- Brereton P, Hasnip S, Betrand A, Wittkowski R, Guillou C (2003) Analytical methods for the determination of spirit drinks. Trends Anal Chem 22:19–25View ArticleGoogle Scholar
- Commission European (2000) Commission Regulation (EC) No 2870/2000 laying down Community reference methods for the analysis of spirits drinks. Off J Europ Comm L333:20–46Google Scholar
- Gallignani M, Garrigues S, de la Guardia M (1993) Direct determination of ethanol in all types of alcoholic beverages by near-infrared derivative spectrometry. Analyst 118:1167–1173View ArticleGoogle Scholar
- Gallignani M, Garrigues S, de la Guardia M (1994a) Derivative Fourier-transform infrared spectrometric determination of ethanol in alcoholic beverages. Anal Chim Acta 287:275–283View ArticleGoogle Scholar
- Gallignani M, Garrigues S, de la Guardia M (1994b) Derivative Fourier-transform infrared spectrometric determination of ethanol in beers. Analyst 119:1773–1778View ArticleGoogle Scholar
- Gallignani M, Garrigues S, delaGuardia M (1994c) Stopped-flow near-infrared spectrometric determination of ethanol and maltose in beers. Anal Chim Acta 296:155–161View ArticleGoogle Scholar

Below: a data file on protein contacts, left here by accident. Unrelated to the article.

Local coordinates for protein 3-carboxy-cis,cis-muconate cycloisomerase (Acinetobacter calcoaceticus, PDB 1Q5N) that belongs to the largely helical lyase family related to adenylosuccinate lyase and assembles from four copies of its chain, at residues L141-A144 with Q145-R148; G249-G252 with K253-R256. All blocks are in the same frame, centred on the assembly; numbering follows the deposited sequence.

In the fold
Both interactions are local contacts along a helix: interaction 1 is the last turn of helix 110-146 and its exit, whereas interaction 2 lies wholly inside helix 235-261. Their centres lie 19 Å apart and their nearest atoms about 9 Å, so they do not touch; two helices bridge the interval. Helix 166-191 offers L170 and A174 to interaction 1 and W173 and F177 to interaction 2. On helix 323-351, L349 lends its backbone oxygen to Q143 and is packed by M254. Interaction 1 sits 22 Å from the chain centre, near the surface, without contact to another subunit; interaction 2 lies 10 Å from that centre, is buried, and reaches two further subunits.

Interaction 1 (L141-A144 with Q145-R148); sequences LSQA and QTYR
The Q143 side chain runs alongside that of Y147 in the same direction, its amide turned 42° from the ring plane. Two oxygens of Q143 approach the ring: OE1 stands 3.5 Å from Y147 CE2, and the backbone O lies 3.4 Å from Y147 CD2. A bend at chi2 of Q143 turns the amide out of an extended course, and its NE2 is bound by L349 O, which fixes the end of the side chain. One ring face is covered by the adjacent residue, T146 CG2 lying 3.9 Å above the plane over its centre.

- IUPAC (1968) A standardization of methods for determination of the alcohol content of beverages and distilled potable spirits. Pure Appl Chem 17:273–312Google Scholar
- Jendral JA, Monakhova YB, Lachenmeier DW (2011) Formaldehyde in alcoholic beverages: large chemical survey using purpald screening followed by chromotropic acid spectrophotometry with multivariate curve resolution. Int J Anal Chem. Article ID 797604Google Scholar
- Kovár J (1981) Oscillating U-tube density meter determination of alcoholic strength: analysis of parameter errors. J AOAC 64:1424–1430Google Scholar
- Lachenmeier DW (2004) Application of steam distillation for the rapid determination of alcoholic strength of spirit drinks. Int Lab News 34:10–13Google Scholar
- Lachenmeier DW (2007) Rapid quality control of spirit drinks and beer using multivariate data analysis of Fourier transform infrared spectra. Food Chem 101:825–832View ArticleGoogle Scholar